For my archive, I would want to talk to LGBTQ poets throughout the contemporary period. I would want to track first-person accounts of how LGBTQ literature and the community has changed through the decades. For example, an older poet who lived through Stonewall or the HIV/AIDS epidemic would have a different experience and perspective compared to a younger poet. I would prefer to have more prominent poets, but it would also be interesting to interview smaller poets who are well-versed in spoken word, as they’d likely give an articulate oral recount. I imagine they would describe everything from personal experiences to their perspectives on broader LGBTQ events, like the dismantling of “Don’t Ask, Don’t Tell” and the recent Pulse shooting. Both public and personal events can be very inspiring for writers.
Lived experiences can be documented in several ways. I’ve come across several examples in archives including newspaper articles with eye witness accounts, public court statements, oral accounts, and videos of people recounting their stories. I don’t know if there’s anything essentially queer about that type of archiving. Perhaps in the same way that queerness evades definition, there are so many ways to archive lived experiences that it cannot be tied down to one example.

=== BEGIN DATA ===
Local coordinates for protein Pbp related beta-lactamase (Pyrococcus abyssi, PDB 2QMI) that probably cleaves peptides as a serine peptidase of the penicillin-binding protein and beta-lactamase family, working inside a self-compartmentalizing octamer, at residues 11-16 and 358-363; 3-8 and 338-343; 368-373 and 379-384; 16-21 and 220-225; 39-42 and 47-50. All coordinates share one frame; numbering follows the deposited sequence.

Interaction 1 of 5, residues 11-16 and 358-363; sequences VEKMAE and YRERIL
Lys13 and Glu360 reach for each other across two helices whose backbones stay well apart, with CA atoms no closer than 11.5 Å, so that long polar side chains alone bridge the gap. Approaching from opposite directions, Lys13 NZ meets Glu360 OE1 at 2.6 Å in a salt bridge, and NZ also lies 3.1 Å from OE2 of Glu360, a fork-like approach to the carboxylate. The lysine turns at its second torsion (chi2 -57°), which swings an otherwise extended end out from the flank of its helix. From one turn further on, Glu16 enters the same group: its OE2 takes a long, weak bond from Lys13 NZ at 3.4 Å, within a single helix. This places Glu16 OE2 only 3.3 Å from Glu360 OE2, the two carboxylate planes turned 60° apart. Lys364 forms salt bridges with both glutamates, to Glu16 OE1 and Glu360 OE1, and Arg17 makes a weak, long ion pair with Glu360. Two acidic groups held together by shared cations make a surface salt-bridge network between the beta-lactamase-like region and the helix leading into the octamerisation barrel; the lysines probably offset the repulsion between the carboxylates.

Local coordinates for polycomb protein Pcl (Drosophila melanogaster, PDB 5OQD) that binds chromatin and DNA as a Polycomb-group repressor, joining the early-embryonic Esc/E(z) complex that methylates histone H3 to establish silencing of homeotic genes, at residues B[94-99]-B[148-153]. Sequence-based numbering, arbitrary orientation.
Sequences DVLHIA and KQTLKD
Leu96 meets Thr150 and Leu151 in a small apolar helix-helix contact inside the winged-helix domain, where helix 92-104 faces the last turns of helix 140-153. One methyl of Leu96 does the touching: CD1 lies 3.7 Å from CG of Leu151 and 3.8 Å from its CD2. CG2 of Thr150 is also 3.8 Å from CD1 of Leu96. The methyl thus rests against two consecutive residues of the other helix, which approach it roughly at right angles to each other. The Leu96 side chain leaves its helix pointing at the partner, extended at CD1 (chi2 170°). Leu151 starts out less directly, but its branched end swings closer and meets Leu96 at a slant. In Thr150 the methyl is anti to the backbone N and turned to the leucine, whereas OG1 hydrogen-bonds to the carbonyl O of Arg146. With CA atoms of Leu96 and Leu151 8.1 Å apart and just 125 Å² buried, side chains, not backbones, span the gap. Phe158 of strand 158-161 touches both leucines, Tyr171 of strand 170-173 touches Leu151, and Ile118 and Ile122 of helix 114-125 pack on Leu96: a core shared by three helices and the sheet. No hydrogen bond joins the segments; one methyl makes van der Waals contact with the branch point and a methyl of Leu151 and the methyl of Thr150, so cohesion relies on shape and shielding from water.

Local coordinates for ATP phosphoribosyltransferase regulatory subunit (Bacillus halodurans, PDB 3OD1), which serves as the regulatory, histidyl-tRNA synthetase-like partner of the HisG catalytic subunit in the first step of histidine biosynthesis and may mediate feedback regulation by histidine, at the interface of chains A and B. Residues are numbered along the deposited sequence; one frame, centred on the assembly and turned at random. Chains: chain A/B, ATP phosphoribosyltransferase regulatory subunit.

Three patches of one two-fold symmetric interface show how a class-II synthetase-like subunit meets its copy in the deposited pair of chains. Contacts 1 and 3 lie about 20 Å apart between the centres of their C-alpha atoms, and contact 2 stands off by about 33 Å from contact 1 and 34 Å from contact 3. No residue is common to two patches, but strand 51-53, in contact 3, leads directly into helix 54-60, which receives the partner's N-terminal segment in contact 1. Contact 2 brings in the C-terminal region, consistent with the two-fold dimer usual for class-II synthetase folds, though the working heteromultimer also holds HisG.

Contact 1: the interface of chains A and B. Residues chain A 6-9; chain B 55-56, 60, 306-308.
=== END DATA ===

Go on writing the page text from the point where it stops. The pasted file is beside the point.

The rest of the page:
Fleeting moments pose several issues for archives. For one, there may be minimal witnesses or individuals that lived through that experience. For another, those that experienced a fleeting moment may have only partial memories. This is especially true if there has significant time between the event and documentation, and if the incident was traumatic. Impermanent institutions can make tracking and keeping documentation difficult for archives. The same way a broken link can make an archive item impossible to access online, having a physical archive item that is constantly moving through museums and institutions makes it difficult to keep track and exemplify different items. All of this should be considered when archiving first-person accounts and oral history.